Childhood reads

Razia Iqbal blogged last week about her favourite children's books as last week was Children's Book Week: "a celebration of reading for pleasure for children of primary school age" (up to the end of tween years, age 12). This got me thinking about what my favourite reads of that time were. Roald Dahl and Enid Blyton automatically spring to mind, but I'll go back to the very beginning. These are my favourite reads from when I could first read, to the onset of my teenage years (I'll post another time on those).

I have *devoured* books since I was three years old. My favourite early read was a series of books called Puddle Lane by Sheila K. McCullagh (there was also a TV series that aired in the late '80s). Sadly, there's not much information about the books online, but the books were split into five stages and told us about the inhabitants of Candletown:

Has anyone else read Puddle Lane books? Thinking of picture books, I'm sure everyone will have read The Very Hungry Caterpillar by Eric Carle. How about the Topsy and Tim books, not to mention Mr Men! I loved those!

After Puddle Lane, Enid Blyton was my next lot of childhood defining books. I *adored* The Famous Five, and also loved the R-Mystery books (actually known as the Barney Mysteries - anyone remember the likes of Snubby and Loopy?), the Adventure series and Malory Towers. The Secret Island from the Secret series is still one of my favourite books, but I wasn't a big fan of The Faraway Tree series, even though I know a lot of people who rave about that series from their childhood reading memories.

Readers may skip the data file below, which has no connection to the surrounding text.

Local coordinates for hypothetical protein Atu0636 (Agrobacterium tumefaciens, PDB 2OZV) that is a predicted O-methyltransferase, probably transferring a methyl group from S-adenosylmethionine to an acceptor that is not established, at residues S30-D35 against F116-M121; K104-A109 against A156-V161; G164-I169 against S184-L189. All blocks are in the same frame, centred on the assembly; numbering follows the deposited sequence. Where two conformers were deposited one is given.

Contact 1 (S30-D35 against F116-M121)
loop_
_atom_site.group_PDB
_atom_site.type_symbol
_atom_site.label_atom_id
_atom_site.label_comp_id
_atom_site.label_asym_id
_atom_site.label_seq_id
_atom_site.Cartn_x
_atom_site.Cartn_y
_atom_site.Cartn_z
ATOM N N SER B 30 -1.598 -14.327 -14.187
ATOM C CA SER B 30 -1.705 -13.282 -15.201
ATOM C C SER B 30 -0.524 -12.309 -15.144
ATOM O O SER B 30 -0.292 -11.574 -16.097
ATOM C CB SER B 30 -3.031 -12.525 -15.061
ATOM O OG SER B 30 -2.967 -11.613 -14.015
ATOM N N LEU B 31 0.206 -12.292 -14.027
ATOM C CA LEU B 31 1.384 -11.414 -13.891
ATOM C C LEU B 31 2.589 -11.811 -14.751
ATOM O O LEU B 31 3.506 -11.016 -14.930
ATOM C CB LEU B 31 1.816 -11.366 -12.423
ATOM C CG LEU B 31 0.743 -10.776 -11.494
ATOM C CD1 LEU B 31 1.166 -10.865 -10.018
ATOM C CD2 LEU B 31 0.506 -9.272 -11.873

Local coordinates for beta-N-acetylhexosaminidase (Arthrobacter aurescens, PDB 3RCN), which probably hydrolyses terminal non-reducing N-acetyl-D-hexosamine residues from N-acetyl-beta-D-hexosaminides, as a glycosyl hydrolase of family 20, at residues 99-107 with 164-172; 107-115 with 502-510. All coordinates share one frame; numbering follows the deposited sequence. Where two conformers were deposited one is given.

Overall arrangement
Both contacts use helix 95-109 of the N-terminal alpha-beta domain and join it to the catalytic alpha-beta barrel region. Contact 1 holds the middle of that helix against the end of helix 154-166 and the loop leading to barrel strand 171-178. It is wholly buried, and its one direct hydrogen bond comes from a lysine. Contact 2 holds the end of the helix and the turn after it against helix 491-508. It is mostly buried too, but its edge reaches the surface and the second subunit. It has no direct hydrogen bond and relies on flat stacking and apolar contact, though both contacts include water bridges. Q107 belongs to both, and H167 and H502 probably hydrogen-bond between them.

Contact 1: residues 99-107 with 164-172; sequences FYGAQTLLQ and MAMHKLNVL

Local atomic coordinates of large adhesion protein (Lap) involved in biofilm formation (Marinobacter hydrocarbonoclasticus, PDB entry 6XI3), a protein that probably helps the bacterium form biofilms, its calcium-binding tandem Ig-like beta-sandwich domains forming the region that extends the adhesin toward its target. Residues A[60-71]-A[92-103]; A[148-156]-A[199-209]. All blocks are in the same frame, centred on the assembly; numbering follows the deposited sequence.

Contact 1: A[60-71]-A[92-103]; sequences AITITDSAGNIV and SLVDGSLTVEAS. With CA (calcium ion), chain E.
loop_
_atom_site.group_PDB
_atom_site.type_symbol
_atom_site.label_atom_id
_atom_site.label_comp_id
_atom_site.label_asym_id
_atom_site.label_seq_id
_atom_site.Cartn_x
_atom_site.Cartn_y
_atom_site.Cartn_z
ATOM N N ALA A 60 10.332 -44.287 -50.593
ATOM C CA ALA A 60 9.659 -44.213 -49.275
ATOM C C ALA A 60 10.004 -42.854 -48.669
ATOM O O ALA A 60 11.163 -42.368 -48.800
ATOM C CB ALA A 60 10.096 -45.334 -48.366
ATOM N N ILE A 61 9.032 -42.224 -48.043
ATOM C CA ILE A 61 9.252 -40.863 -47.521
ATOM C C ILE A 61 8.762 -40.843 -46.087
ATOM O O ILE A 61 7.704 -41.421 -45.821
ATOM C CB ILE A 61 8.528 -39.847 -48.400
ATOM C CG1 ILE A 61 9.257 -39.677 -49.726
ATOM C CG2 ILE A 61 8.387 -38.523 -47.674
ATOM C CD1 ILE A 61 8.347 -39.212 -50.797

I also loved the Galliano books, and The House at the Corner is brilliant, too. You will never hear me say a bad word for Blyton. I think the reason I like her books so much is because the children go off and do their own thing - there are rarely adults involved - yet the children cope and survive, managing to catch a nasty robber or two along the way! Dreadfully politically incorrect nowadays, but you can't change the face they were written when they were written.

Roald Dahl was another childhood favourite of mine. At school we had to make a monster from The Minpins in clay. We had Danny, the Champion of the World read to us (I actually have a first edition of Danny - I also have first editions of Charlie and the Chocolate Factory, Charlie and the Great Glass Elevator, and a few of The Famous Five books), ditto for Fantastic Mr Fox. At one point I could recite that book off by heart, as well as The Magic Finger, but my *favourite* book of Dahl's is George's Marvellous Medicine. I even painstakingly trawled through the book to write down the ingredients so I too could make my own "medicine"!

Other reads: The Secret Garden by Frances Hodgson Burnett. Then there's The Chronicles of Narnia - my favourite is The Lion, the Witch and the Wardrobe. Stig of the Dump by Clive King. The Horrible Histories books. A series called Coping With... by Peter Corey. The Anastasia books by Lois Lowry. Poor Jack by Una Power. Various Judy Blume books but in particular Are you there God? It's me, Margaret and the Fudge books). Harriet the Spy by Louise Fitzhugh. The Demon Headmaster series by Gillian Cross... Oh, and I read the Nancy Drew books, and also The Three Investigators. Jupiter, Pete and Bob anyone? I was never a fan of The Hardy Boys though.

What were your favourite childhood reads (up to age 12)? And, more importantly, do you go back and dip back into your childhood by reading them now? x

1 comment

  1. I can remember loving Harold and the Purple Crayon when I was a little Pete.